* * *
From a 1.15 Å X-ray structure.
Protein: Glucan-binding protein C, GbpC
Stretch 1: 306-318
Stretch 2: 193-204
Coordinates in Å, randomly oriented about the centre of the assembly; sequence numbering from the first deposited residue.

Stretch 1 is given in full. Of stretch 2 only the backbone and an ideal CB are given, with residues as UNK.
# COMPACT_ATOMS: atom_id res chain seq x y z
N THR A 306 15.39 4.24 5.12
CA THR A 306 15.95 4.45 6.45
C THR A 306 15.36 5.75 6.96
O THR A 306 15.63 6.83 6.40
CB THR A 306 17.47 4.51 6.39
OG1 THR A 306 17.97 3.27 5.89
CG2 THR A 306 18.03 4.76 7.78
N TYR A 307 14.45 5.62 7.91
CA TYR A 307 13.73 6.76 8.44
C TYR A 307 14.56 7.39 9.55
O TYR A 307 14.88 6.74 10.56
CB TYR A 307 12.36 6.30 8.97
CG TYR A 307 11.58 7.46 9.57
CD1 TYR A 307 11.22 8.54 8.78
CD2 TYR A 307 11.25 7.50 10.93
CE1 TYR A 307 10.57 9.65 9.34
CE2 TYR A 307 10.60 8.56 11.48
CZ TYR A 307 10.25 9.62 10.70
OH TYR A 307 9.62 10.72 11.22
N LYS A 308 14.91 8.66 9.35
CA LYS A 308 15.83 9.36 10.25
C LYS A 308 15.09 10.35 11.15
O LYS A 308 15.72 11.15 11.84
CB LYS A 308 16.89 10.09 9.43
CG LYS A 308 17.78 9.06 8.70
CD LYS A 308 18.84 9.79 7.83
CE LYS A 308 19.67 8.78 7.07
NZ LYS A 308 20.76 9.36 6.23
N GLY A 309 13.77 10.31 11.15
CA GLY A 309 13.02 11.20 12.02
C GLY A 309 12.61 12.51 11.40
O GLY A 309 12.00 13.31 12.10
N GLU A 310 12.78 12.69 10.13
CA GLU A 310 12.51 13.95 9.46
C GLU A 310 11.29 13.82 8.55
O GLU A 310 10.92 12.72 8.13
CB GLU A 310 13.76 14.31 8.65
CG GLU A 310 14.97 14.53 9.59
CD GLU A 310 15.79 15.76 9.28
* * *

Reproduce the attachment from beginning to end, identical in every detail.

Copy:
From a 1.15 Å X-ray structure.
Protein: Glucan-binding protein C, GbpC
Stretch 1: 306-318
Stretch 2: 193-204
Coordinates in Å, randomly oriented about the centre of the assembly; sequence numbering from the first deposited residue.

Stretch 1 is given in full. Of stretch 2 only the backbone and an ideal CB are given, with residues as UNK.
# COMPACT_ATOMS: atom_id res chain seq x y z
N THR A 306 15.39 4.24 5.12
CA THR A 306 15.95 4.45 6.45
C THR A 306 15.36 5.75 6.96
O THR A 306 15.63 6.83 6.40
CB THR A 306 17.47 4.51 6.39
OG1 THR A 306 17.97 3.27 5.89
CG2 THR A 306 18.03 4.76 7.78
N TYR A 307 14.45 5.62 7.91
CA TYR A 307 13.73 6.76 8.44
C TYR A 307 14.56 7.39 9.55
O TYR A 307 14.88 6.74 10.56
CB TYR A 307 12.36 6.30 8.97
CG TYR A 307 11.58 7.46 9.57
CD1 TYR A 307 11.22 8.54 8.78
CD2 TYR A 307 11.25 7.50 10.93
CE1 TYR A 307 10.57 9.65 9.34
CE2 TYR A 307 10.60 8.56 11.48
CZ TYR A 307 10.25 9.62 10.70
OH TYR A 307 9.62 10.72 11.22
N LYS A 308 14.91 8.66 9.35
CA LYS A 308 15.83 9.36 10.25
C LYS A 308 15.09 10.35 11.15
O LYS A 308 15.72 11.15 11.84
CB LYS A 308 16.89 10.09 9.43
CG LYS A 308 17.78 9.06 8.70
CD LYS A 308 18.84 9.79 7.83
CE LYS A 308 19.67 8.78 7.07
NZ LYS A 308 20.76 9.36 6.23
N GLY A 309 13.77 10.31 11.15
CA GLY A 309 13.02 11.20 12.02
C GLY A 309 12.61 12.51 11.40
O GLY A 309 12.00 13.31 12.10
N GLU A 310 12.78 12.69 10.13
CA GLU A 310 12.51 13.95 9.46
C GLU A 310 11.29 13.82 8.55
O GLU A 310 10.92 12.72 8.13
CB GLU A 310 13.76 14.31 8.65
CG GLU A 310 14.97 14.53 9.59
CD GLU A 310 15.79 15.76 9.28